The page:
Keeping it Local ~ Meschini Family Wines

We at The Thirsty Kitten love our local wine merchants. While we do order a fair amount of our wine directly from our favorite wineries, we also have a huge appreciation for our local retail stores. They routinely introduce us to wines we wouldn’t otherwise have found, steer us to good deals, and tell us great stories about the wines and the winemakers. Plus, there are some very nice, very knowledgeable and very fun people in the wine retailing business and we like to make new friends. So yesterday, when we hadn’t yet concocted a plan for today’s blog, I headed down the road to Pairings Food & Wine Market.

I explained our plight to Wine Consultant Troy and asked for suggestions for a wine from a small, family owned winery with a good story. (Troy, by the way, has a wine blog of his own, La Vino Dolce, which focuses on sweet wines and is well worth a visit. See what I mean about meeting fun people in the wine retailing business?!) Troy asked if I was familiar with Meschini Family Winery. I was not. “Well,” he said, “the story goes like this . . .”  Ahhh, I sighed and relaxed immediately. I was in good hands.

Troy told me of Eugenio and Teresa Meschini, a local couple from right here in the western suburbs of Minneapolis, who just happen to make wine in Argentina. I loved that the “local” wine I was hearing about was actually Argentinian. The concept of “local” became a whole lot broader to me in that instant and I liked the thought very much. I could practically hear Disney’s “It’s A Small World” playing in my mind.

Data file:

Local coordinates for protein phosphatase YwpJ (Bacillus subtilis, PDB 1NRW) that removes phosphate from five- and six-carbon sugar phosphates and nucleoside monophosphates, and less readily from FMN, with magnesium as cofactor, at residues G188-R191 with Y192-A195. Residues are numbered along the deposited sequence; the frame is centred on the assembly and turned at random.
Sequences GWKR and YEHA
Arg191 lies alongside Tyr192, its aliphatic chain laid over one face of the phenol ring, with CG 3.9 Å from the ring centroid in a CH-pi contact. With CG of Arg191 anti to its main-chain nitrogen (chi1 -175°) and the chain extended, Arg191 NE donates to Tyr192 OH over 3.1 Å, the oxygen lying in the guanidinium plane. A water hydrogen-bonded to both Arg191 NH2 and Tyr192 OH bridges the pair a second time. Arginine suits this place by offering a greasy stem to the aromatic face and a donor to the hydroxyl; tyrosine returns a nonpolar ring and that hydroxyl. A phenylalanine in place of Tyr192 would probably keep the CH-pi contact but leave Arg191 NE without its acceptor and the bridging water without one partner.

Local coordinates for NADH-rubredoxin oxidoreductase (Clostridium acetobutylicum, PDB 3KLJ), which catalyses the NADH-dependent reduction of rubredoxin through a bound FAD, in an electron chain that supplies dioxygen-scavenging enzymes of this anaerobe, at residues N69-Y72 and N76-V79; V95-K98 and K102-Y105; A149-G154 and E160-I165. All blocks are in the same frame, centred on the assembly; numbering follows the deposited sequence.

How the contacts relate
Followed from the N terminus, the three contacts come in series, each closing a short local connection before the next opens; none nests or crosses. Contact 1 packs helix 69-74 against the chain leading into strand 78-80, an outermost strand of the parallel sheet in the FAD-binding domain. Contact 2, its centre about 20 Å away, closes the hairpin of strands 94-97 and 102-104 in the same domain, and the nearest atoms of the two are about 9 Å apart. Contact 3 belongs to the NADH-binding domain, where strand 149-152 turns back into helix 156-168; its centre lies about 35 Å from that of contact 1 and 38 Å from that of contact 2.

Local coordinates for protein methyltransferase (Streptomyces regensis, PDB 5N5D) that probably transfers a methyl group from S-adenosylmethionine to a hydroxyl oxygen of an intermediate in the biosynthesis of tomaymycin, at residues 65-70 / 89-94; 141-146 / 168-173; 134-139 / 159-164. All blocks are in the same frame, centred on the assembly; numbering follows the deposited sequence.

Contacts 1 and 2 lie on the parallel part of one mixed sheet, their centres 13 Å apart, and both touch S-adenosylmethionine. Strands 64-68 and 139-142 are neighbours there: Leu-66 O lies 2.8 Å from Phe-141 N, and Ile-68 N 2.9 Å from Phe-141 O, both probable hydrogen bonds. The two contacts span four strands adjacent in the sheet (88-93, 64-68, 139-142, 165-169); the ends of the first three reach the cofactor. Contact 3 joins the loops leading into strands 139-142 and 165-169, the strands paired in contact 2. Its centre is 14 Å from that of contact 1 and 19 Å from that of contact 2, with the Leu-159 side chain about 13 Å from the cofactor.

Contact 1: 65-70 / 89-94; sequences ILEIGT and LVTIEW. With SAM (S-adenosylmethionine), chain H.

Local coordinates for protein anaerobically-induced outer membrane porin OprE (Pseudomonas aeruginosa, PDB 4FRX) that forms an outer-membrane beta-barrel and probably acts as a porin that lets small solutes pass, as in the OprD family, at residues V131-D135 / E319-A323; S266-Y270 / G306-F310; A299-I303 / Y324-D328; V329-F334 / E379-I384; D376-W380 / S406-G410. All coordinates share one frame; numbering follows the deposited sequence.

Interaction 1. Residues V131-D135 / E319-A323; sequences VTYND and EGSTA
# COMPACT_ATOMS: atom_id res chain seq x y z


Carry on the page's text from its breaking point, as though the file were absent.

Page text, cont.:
The Meschini family immigrated from Italy to Argentina in the early 1900’s. By the 1960’s, Primo Meschini began making wine in Argentina’s Mendoza region, planting Dolcetto grapes from the family’s ancestral homeland. Primo’s son Pacifico carried on the family business and inspired his own three sons to dream of following in his footsteps someday. Sadly, at Pacifico’s death in 1978, the winery property was sold. Heartbroken, son Eugenio left Argentina for the United States, attending college in Minnesota, meeting his future wife Teresa (a Minnesota native), marrying, and starting a family. But still, the brothers continued to share a dream of owning their own winery. So in 2004, the three Meschini brothers bought acreage in Mendoza, in the foothills of the Andes Mountains, and revived the family business.

Though living here in the United States, Eugenio and Teresa are nonetheless very actively involved in the winery’s operations, going to Argentina for harvests and helping run the business from their home base here in the States. They even started their own wine import-export business in order to bring the Meschini wines into this market themselves. (I must say a special thanks here to blogger The Savvy Lush, who interviewed the Meschini’s and posted about their wines. This post gave us details on the family story that were not necessarily available on the winery’s website. Thanks, Savvy Lush! And cheers!)